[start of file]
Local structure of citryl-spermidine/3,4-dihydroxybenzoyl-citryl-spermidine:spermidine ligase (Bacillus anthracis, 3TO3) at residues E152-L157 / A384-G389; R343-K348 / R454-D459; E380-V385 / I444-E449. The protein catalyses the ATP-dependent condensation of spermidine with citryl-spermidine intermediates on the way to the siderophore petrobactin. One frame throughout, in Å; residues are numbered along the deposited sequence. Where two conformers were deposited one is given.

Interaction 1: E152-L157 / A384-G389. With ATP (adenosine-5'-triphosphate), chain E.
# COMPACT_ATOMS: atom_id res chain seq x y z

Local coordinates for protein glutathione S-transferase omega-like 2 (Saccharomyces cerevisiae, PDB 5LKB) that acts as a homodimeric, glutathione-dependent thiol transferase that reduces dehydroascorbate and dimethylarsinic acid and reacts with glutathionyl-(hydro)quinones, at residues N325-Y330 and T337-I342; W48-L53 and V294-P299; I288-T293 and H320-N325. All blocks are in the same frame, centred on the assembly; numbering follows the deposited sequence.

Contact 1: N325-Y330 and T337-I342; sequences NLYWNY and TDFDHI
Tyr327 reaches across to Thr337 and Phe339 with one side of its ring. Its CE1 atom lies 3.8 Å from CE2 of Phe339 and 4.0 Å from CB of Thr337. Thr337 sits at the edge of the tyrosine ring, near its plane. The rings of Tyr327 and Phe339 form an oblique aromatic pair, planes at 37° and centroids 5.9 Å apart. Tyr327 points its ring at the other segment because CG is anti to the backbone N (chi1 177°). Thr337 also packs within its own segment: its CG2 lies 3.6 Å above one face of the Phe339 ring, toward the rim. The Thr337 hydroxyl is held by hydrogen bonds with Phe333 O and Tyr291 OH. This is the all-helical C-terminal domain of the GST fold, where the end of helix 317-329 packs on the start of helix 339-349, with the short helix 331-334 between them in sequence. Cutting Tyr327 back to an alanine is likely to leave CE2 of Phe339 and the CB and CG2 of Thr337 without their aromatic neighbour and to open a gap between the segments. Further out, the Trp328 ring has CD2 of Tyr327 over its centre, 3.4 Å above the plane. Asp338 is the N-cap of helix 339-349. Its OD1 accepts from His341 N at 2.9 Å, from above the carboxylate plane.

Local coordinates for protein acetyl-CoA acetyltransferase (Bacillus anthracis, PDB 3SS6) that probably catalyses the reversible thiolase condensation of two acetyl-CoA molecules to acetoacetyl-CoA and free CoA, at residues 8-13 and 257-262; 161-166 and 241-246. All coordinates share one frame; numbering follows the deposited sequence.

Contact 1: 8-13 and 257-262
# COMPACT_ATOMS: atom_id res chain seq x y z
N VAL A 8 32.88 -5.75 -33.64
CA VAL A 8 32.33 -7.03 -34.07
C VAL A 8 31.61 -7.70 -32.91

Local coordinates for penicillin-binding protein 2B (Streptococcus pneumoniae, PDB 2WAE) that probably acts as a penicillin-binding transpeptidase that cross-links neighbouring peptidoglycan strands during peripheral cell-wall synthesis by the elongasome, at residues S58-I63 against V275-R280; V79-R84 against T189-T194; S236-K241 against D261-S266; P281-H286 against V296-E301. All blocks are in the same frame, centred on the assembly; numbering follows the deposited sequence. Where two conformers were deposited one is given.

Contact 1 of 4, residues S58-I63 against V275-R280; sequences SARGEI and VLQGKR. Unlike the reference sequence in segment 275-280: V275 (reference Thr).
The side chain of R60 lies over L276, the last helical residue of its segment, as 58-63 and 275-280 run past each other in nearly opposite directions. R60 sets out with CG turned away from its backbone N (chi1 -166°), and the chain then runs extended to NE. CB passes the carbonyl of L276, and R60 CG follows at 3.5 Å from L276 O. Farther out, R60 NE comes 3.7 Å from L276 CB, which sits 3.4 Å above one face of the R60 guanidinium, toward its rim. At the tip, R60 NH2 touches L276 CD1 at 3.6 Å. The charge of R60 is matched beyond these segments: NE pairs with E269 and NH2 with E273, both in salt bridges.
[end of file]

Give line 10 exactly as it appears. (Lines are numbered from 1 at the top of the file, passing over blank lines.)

N VAL A 8 32.88 -5.75 -33.64